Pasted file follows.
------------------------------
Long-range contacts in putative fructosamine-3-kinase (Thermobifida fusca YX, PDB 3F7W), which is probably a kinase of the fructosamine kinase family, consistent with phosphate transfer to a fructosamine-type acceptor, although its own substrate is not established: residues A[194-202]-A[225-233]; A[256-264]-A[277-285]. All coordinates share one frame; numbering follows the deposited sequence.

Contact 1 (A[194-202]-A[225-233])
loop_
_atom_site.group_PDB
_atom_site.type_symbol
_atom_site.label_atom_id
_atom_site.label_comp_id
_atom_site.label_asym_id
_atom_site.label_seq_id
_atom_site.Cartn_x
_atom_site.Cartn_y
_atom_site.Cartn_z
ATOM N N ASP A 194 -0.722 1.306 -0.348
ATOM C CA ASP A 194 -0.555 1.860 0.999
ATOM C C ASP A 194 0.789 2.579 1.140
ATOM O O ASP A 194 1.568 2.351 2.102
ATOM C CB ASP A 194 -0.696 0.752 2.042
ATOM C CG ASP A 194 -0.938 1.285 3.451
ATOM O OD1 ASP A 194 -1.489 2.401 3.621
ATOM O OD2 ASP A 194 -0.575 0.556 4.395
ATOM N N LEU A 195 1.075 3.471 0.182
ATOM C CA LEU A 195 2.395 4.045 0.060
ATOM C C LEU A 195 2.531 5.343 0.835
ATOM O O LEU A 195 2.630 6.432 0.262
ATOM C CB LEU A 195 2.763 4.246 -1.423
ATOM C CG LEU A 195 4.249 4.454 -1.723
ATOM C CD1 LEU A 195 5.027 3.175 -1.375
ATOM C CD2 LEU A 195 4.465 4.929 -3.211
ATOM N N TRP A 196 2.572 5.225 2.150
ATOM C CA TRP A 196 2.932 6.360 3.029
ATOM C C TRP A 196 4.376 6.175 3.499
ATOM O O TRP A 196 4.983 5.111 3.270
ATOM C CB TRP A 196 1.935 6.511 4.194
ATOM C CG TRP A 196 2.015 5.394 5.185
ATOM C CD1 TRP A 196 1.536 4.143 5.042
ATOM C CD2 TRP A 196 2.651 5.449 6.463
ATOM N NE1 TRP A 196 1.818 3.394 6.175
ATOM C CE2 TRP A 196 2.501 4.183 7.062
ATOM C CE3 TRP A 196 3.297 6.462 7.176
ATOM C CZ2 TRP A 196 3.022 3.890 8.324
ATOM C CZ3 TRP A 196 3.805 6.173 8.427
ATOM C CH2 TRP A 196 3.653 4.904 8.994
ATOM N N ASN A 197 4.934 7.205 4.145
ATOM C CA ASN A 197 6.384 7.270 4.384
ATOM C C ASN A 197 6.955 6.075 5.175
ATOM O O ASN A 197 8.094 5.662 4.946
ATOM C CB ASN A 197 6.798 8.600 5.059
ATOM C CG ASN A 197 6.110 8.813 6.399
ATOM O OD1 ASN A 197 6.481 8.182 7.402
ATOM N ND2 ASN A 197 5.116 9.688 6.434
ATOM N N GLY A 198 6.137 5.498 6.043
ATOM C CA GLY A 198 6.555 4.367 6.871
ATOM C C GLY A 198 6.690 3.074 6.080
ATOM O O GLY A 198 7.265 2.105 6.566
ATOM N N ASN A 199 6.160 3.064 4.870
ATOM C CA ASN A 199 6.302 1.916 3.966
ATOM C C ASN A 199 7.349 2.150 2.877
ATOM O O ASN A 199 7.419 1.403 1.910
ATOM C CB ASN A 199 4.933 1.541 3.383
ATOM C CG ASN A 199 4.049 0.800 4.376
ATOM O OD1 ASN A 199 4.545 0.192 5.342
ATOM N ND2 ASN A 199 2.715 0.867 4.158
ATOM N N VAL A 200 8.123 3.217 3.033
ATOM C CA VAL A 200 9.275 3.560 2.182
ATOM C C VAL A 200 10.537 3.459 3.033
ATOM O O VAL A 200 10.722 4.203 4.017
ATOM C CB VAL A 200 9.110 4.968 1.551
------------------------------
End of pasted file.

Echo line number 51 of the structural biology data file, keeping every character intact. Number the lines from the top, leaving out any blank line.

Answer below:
ATOM N N GLY A 198 6.137 5.498 6.043